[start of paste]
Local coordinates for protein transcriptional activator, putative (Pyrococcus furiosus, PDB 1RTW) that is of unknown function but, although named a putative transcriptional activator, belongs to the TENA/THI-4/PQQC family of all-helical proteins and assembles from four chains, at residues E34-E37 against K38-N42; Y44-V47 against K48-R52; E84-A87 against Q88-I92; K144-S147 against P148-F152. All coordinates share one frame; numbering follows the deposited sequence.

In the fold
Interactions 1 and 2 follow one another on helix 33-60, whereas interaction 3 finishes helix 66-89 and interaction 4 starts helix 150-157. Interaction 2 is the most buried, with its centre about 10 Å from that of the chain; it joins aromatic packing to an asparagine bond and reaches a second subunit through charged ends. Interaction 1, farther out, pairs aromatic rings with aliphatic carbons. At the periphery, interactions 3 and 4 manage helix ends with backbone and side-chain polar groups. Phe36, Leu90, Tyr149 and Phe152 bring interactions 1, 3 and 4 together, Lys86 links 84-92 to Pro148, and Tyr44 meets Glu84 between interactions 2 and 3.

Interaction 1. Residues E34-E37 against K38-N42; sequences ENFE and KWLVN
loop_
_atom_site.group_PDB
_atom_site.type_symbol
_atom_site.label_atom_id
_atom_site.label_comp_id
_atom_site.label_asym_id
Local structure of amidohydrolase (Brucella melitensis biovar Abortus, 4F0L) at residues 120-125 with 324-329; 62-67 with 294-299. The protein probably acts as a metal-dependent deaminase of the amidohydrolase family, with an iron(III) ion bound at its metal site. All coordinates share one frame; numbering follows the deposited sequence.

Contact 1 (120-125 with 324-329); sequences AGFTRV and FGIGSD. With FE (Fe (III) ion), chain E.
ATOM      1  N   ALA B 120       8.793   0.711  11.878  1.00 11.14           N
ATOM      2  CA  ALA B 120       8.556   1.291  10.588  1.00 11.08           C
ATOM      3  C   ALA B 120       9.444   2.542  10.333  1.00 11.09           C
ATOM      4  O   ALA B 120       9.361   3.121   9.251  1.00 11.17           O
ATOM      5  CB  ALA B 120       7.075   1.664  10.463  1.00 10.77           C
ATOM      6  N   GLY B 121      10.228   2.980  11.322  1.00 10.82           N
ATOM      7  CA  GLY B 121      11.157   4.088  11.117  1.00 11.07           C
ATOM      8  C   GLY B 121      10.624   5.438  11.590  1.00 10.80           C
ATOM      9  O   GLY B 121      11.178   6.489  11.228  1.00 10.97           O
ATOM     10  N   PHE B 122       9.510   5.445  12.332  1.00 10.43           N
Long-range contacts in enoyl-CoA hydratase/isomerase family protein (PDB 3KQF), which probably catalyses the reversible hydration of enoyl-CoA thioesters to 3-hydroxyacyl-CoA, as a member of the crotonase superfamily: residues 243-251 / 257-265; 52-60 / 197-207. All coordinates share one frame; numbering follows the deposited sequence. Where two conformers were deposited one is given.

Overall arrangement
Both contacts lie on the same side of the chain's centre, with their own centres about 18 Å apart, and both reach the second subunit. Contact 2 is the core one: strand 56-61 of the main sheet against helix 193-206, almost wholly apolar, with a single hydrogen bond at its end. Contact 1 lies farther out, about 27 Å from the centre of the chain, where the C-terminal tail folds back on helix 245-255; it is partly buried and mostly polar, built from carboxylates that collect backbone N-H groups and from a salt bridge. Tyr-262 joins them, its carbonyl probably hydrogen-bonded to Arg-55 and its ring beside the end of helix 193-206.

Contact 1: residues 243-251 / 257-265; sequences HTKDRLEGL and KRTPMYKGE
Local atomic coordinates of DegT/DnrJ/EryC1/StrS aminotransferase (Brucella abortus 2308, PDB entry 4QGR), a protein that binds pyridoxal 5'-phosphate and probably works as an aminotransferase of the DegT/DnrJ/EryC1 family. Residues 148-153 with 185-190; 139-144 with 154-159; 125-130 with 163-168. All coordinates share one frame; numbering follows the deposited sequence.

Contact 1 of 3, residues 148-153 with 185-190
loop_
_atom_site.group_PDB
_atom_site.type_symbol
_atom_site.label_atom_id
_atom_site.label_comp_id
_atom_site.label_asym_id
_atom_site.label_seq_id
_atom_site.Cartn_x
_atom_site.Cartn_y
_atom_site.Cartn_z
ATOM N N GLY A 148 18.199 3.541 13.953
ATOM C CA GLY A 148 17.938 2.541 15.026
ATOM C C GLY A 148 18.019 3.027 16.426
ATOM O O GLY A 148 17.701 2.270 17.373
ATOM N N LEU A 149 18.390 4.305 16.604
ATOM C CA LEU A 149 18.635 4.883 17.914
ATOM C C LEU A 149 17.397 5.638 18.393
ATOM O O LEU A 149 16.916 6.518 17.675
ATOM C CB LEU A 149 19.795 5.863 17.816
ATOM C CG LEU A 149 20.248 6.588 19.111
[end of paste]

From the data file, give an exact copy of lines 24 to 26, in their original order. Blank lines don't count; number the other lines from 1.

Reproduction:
Overall arrangement
Both contacts lie on the same side of the chain's centre, with their own centres about 18 Å apart, and both reach the second subunit. Contact 2 is the core one: strand 56-61 of the main sheet against helix 193-206, almost wholly apolar, with a single hydrogen bond at its end. Contact 1 lies farther out, about 27 Å from the centre of the chain, where the C-terminal tail folds back on helix 245-255; it is partly buried and mostly polar, built from carboxylates that collect backbone N-H groups and from a salt bridge. Tyr-262 joins them, its carbonyl probably hydrogen-bonded to Arg-55 and its ring beside the end of helix 193-206.

Contact 1: residues 243-251 / 257-265; sequences HTKDRLEGL and KRTPMYKGE